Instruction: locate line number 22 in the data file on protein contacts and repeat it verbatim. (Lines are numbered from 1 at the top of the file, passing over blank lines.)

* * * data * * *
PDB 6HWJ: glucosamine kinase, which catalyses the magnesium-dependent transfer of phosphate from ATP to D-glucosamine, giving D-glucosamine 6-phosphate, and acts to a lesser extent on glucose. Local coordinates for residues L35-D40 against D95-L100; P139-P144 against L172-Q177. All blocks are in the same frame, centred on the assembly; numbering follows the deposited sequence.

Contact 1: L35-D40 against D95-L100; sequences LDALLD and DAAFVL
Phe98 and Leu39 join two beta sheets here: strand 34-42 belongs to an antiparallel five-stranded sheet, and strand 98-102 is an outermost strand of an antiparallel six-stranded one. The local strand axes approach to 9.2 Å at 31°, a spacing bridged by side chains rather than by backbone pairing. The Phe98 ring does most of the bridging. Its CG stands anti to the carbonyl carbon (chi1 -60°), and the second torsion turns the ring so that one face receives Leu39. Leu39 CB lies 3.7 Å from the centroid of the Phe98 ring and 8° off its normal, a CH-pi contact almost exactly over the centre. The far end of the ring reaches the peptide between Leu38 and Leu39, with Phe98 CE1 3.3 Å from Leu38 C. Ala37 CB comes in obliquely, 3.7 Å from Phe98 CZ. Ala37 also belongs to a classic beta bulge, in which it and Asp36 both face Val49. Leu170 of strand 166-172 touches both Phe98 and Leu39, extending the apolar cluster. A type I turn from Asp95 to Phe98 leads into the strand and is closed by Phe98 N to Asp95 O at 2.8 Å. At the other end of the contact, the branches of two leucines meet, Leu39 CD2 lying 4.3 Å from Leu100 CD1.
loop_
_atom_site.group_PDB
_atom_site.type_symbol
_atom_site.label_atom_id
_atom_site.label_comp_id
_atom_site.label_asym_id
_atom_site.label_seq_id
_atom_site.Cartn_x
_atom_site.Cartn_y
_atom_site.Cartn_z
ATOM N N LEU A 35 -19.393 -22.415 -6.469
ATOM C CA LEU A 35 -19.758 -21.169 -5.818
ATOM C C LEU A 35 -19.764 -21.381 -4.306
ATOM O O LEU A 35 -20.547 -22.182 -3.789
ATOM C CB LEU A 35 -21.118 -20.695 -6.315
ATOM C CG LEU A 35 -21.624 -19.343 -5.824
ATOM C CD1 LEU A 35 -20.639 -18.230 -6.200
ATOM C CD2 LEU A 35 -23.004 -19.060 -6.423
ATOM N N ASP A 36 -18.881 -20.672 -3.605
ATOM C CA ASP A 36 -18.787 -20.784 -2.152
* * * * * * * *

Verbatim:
ATOM N N ASP A 36 -18.881 -20.672 -3.605